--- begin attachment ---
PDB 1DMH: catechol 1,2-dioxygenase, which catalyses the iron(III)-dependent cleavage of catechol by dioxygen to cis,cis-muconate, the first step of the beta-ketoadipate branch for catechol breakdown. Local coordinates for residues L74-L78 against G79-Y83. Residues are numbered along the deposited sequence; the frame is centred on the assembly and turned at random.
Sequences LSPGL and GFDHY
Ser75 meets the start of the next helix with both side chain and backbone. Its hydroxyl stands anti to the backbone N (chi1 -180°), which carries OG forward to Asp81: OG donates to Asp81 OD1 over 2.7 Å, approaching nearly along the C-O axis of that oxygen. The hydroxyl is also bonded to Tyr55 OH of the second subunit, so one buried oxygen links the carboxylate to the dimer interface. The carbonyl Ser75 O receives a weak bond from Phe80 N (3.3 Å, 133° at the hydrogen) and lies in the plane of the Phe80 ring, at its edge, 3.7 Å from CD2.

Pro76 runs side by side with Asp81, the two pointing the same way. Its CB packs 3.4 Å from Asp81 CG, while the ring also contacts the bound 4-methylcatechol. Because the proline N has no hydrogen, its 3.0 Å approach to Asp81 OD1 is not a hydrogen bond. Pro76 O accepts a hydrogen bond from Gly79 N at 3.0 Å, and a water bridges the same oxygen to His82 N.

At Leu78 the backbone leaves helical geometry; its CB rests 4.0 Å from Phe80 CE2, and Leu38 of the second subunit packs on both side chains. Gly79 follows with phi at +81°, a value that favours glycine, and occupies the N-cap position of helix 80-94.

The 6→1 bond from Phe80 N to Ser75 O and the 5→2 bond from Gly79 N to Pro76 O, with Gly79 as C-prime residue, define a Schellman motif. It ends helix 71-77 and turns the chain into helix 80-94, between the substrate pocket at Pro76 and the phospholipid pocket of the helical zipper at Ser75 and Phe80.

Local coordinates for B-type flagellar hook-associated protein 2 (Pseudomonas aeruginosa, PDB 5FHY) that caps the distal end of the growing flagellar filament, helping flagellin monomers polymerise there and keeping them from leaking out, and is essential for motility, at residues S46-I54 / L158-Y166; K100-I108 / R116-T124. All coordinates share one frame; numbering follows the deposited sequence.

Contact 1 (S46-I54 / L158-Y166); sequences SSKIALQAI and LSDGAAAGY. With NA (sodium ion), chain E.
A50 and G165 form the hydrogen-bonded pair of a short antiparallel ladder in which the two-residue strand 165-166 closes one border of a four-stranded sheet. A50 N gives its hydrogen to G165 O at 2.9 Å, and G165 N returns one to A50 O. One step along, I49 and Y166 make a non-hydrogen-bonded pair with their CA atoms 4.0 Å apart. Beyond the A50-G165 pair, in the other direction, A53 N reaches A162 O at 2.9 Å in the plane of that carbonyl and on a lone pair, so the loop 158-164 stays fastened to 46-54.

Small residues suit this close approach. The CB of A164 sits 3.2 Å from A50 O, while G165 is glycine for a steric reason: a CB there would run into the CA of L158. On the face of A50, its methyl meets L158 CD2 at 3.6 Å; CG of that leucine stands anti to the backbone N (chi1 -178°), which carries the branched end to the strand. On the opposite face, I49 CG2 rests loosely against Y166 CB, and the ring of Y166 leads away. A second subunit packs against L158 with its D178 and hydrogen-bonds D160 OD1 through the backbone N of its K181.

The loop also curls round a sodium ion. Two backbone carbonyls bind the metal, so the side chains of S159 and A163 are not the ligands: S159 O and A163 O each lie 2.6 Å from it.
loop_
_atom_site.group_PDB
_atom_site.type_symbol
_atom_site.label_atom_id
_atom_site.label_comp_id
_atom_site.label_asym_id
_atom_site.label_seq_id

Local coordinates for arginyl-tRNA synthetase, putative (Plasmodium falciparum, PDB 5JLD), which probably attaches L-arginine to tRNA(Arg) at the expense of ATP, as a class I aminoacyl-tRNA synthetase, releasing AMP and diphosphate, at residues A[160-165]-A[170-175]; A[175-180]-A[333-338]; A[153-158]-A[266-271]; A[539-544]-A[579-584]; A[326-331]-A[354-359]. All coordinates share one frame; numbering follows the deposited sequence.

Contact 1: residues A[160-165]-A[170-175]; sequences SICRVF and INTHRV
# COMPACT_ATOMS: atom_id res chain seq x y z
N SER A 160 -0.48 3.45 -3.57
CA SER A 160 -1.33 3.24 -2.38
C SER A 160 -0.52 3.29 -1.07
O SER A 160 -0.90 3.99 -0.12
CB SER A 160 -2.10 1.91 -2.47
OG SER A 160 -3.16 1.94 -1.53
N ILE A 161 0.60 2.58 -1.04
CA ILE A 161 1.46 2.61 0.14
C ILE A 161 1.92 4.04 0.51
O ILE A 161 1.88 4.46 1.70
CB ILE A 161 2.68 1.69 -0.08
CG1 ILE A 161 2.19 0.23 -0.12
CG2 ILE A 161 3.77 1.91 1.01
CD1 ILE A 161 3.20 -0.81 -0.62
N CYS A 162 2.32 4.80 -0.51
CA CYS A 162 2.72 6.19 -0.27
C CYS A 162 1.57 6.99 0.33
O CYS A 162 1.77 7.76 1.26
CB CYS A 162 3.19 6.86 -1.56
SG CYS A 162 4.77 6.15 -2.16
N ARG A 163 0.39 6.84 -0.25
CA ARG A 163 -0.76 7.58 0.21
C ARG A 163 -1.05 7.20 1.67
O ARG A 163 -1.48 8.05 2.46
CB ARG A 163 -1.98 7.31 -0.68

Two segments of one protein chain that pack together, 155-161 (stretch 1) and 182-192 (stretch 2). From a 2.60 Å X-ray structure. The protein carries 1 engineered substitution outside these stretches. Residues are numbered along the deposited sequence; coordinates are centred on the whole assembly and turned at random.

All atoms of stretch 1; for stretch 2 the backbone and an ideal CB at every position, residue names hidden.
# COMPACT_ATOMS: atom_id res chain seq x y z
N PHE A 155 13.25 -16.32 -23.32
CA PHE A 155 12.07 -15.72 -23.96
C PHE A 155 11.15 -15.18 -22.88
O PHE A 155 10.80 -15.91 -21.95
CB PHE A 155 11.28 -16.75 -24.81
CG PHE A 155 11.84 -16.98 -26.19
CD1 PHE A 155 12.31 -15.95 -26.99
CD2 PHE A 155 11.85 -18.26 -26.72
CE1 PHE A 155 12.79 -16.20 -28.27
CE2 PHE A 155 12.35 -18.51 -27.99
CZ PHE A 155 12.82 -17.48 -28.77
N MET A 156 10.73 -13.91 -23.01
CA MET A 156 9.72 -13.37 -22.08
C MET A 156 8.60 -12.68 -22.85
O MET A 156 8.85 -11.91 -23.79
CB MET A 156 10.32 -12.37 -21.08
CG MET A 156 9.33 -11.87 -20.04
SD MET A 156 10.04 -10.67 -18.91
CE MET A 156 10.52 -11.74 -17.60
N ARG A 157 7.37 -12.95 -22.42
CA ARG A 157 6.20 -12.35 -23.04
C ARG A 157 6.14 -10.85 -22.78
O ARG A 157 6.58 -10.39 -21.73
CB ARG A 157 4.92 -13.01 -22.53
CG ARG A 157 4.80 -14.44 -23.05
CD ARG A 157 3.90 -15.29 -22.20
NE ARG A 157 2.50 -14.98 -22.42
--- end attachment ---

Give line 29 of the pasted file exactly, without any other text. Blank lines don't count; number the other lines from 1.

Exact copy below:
CA ILE A 161 1.46 2.61 0.14